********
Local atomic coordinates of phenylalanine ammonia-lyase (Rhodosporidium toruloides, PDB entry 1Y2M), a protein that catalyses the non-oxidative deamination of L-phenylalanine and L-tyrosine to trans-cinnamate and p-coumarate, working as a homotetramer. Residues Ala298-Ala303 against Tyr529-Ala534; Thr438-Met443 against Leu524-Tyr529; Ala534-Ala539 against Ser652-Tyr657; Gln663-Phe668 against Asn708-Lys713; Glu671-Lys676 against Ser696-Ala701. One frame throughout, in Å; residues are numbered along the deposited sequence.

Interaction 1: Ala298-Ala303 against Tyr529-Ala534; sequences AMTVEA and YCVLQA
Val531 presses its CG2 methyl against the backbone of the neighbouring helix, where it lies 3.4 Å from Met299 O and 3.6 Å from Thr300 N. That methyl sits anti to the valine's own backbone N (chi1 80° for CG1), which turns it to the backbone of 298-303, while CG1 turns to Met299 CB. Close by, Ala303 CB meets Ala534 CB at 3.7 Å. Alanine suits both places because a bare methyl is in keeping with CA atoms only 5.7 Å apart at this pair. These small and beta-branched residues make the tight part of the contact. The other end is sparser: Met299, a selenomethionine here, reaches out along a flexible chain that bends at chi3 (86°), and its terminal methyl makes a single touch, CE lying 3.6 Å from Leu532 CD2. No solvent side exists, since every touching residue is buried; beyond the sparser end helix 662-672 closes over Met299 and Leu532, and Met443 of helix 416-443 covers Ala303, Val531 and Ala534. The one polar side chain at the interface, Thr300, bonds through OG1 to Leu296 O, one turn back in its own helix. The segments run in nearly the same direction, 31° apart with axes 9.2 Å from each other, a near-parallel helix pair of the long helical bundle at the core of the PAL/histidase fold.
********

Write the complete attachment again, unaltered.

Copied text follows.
Local atomic coordinates of phenylalanine ammonia-lyase (Rhodosporidium toruloides, PDB entry 1Y2M), a protein that catalyses the non-oxidative deamination of L-phenylalanine and L-tyrosine to trans-cinnamate and p-coumarate, working as a homotetramer. Residues Ala298-Ala303 against Tyr529-Ala534; Thr438-Met443 against Leu524-Tyr529; Ala534-Ala539 against Ser652-Tyr657; Gln663-Phe668 against Asn708-Lys713; Glu671-Lys676 against Ser696-Ala701. One frame throughout, in Å; residues are numbered along the deposited sequence.

Interaction 1: Ala298-Ala303 against Tyr529-Ala534; sequences AMTVEA and YCVLQA
Val531 presses its CG2 methyl against the backbone of the neighbouring helix, where it lies 3.4 Å from Met299 O and 3.6 Å from Thr300 N. That methyl sits anti to the valine's own backbone N (chi1 80° for CG1), which turns it to the backbone of 298-303, while CG1 turns to Met299 CB. Close by, Ala303 CB meets Ala534 CB at 3.7 Å. Alanine suits both places because a bare methyl is in keeping with CA atoms only 5.7 Å apart at this pair. These small and beta-branched residues make the tight part of the contact. The other end is sparser: Met299, a selenomethionine here, reaches out along a flexible chain that bends at chi3 (86°), and its terminal methyl makes a single touch, CE lying 3.6 Å from Leu532 CD2. No solvent side exists, since every touching residue is buried; beyond the sparser end helix 662-672 closes over Met299 and Leu532, and Met443 of helix 416-443 covers Ala303, Val531 and Ala534. The one polar side chain at the interface, Thr300, bonds through OG1 to Leu296 O, one turn back in its own helix. The segments run in nearly the same direction, 31° apart with axes 9.2 Å from each other, a near-parallel helix pair of the long helical bundle at the core of the PAL/histidase fold.